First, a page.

SEARCHING FOR CANADIAN CUISINE: EATING AT THE BEAVER CLUB

Montreal is a fantastic food city, and I’ve had great French, Syrian, Vietnamese and Italian meals since I’ve been here. But what about great Canadian food? What is Canadian food, anyway? Before I visited, I had no idea. Poutine? Bagels? Smoked meat sandwiches? Sure, but what about upscale food? Or, more pertinent to my style, what about the obscure dishes that the fur trappers and hunters feasted on 100 years ago?

The closest experience I’ve had yet was at the terrific Beaver Club, located deep in the upscale Fairmount Hotel. The romantic dining room resembles a super conservative, darkly lit Old World hunting lodge. Wood-beamed ceilings. Shale paneled walls. Gigantic booths. Art deco chandeliers. It’s truly one of a kind. Though unmistakably upscale, the food channels a faint country lodge vibe — weird cuts of meat, liberal use of truffles, welcome bits of offal, and super strong, pungent woodsy meat and fish flavors.

We went there for dinner during the city’s ‘Mushroom Festival’, and the tasting menu we tried incorporated different mushrooms into each dish. It was phenomenal. The Canadian wines left a bit to be desired. And to think that escaped bad wine when I left the Finger Lakes region! Fortunately, we started our meal with my (first ever!) Kir Royal. Perfection.

Charlotte de homard aux pommes Granny Smith et trompettes de la nuit, emulsion a l’estragon [Lobster charlotte with Granny Smith apples and black trumpet mushrooms, tarragon emulsion]. For my first course, I picked this cold lobster dish. The mushrooms’ muskiness and the lobster’s richness were a fantastic pair, the cold apples and tarragon refreshing and autumnal. The dehydrated apple chip is such a cute touch.

Rosace de St-Jacques et truffe sur une mousseline de celeri rave et petite salade de champignons. [Scallops and truffle rosette on a celery root mousseline and small mushroom salad] For Adam’s cold course, he picked this small scallop salad. We both went crazy over the subtle flavors and delicate greens.

Escalope de foie gras poelee et sa raviole de champignons au confit de canard, emulsion d’un bouillon aux champignons blancs et au Chardonnay. [Pan-fried foie gras scaloppini and mushrooms ravioli with candied duckline, white mushrooms and Chardonnay broth] For my les entrees chaudes, I picked the seared foie gras. The size of the foie gras was a bit intimidating — about the size of a thick deck of cards — and I completely lost the earthy flavors of the mushooms and pasta in its fatty wake. Still, I loved the super-savoury components, including the wine-infused broth and the crispy foie gras exterior.

Saint-Jacques poelees sur une puree de panais et duxelles de champignns sauvages, reduction de crustaces. [Pan-fried scallops on a puree of parsnip and wild mushrooms duxelle, shellfish reduction]. Adam picked yet another scallop dish for our warm course (that parsnip puree had his name all over it). The scallop, just like the foie gras, was terrifyingly large. This wasn’t torched as thoroughly as I would have liked, and we ate conservative amounts of this course because we knew what was coming next, and I was already dangerously full. Still, it’s a classic dish with clean, rounded flavors.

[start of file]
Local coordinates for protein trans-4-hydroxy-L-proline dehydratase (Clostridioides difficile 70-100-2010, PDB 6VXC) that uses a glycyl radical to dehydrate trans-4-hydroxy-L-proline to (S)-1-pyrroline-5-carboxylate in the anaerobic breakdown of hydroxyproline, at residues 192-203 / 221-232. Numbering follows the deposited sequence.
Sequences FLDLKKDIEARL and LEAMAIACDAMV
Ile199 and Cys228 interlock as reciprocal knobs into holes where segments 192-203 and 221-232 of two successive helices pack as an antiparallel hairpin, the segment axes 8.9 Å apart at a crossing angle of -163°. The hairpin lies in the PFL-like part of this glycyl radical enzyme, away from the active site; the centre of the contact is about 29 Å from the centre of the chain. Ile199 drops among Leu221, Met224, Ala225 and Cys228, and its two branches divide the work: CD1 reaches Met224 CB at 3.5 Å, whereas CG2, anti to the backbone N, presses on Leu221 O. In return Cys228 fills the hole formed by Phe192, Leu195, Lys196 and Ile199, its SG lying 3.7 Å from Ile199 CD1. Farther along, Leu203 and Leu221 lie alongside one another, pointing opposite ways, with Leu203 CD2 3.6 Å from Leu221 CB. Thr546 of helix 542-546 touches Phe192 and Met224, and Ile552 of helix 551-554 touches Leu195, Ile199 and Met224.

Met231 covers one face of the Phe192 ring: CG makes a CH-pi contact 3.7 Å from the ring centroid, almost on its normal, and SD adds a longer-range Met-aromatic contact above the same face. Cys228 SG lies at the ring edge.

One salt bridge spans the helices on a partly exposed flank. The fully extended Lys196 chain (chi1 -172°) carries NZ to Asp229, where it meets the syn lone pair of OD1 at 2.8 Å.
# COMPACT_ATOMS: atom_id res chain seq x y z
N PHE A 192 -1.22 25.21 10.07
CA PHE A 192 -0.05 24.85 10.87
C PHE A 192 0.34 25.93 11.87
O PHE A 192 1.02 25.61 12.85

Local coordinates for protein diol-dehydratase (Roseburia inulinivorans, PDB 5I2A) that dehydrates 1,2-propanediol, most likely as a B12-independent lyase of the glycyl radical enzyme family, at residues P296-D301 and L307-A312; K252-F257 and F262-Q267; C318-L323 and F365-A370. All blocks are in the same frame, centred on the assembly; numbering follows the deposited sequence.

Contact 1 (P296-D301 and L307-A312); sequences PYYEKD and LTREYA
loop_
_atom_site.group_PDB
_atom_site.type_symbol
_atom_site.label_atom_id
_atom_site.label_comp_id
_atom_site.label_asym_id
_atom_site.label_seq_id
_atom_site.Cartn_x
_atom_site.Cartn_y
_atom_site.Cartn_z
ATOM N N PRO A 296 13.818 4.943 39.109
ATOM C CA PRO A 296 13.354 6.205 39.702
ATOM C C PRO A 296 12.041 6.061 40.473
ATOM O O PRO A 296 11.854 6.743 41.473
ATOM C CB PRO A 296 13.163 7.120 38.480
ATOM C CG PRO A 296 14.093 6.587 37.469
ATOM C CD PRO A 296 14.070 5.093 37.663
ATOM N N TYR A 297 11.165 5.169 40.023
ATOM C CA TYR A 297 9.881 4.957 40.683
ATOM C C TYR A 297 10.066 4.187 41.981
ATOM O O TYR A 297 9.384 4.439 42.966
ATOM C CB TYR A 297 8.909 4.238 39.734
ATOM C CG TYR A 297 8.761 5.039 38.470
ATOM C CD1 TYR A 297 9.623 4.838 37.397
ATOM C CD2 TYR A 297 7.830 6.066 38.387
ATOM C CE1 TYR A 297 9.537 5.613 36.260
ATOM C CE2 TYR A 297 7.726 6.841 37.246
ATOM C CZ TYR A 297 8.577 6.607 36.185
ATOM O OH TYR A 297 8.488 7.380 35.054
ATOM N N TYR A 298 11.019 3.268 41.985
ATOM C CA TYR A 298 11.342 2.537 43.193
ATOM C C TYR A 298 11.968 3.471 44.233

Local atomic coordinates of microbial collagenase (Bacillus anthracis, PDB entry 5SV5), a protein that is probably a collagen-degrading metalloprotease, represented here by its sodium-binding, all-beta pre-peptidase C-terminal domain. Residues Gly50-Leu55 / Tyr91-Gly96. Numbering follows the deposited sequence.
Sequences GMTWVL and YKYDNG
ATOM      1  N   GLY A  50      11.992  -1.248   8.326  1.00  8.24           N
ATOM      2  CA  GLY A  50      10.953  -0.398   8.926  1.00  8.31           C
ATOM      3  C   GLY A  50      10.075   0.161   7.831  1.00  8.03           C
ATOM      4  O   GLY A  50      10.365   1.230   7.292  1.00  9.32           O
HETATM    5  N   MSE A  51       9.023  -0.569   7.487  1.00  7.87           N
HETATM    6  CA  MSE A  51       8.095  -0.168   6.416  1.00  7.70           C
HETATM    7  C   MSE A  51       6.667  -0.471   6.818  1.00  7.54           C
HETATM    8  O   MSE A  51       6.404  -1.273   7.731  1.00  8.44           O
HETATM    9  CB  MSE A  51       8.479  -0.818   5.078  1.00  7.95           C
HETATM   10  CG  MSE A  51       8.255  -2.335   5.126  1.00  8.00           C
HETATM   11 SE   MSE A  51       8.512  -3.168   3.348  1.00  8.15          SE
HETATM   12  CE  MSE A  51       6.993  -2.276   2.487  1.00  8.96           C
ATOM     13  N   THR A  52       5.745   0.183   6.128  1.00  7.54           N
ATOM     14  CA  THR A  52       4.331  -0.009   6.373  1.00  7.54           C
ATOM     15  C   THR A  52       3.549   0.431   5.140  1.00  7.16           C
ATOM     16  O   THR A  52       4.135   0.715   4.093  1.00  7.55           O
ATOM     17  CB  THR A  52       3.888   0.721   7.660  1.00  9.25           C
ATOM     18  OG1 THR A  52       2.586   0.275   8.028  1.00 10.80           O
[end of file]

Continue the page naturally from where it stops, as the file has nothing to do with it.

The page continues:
Filet de bar sauvage a la nage de coquillages de la cote nord et meli-melo de champignons forestiers. [Fillet of wild bass with shellfish nage and meli-melo of forest mushrooms]. While I had my heart set on a venison dish for my main course, Adam was craving seafood. He went with this delicately-flavored wild bass and shellfish stew. I was so focused on my main dish that I didn’t adequately try his, but the bite of fish I had was succulent, tender, and faintly sweet and honeyed.

Longe de cerf de boileau poelee aux baies de genevrier, spaetzels aux champignons, reduction au grue de chocolat epice. [Pan-fried loin of Boileau deer with juniper berries, mushroom spaetzels, and spiced chocolate reduction]. This is what I came to the Beaver Club for. The medium-rare medallions of venison were rich, lean, and deeply robust. The huge, wintery flavors like juniper berries and dark chocolate immediately make me think of the desolate, barren, Old World-era Canada.

Our server wheeled around a gigantic dessert cart that was stuffed with various treasures. Not only did we pick out two desserts — the staggering quantity of the food I ate is almost laughable to me now — we also custom-designed a cheese platter of Quebec cheeses (they were especially proud of the goat cheese they made from the restaurant’s goat. I think her name is Annie?).

Scary looking flourless black cake that looks like a black hole on my plate. At the end of our marathon meal (we were there over four hours!), I was practically asleep. We finished the meal with some port, and Adam wheelbarrowed me home.

Lights out! One of the most memorable meals I’ve ever had. Can’t wait to continue to explore the terrain of Canadian cuisine.

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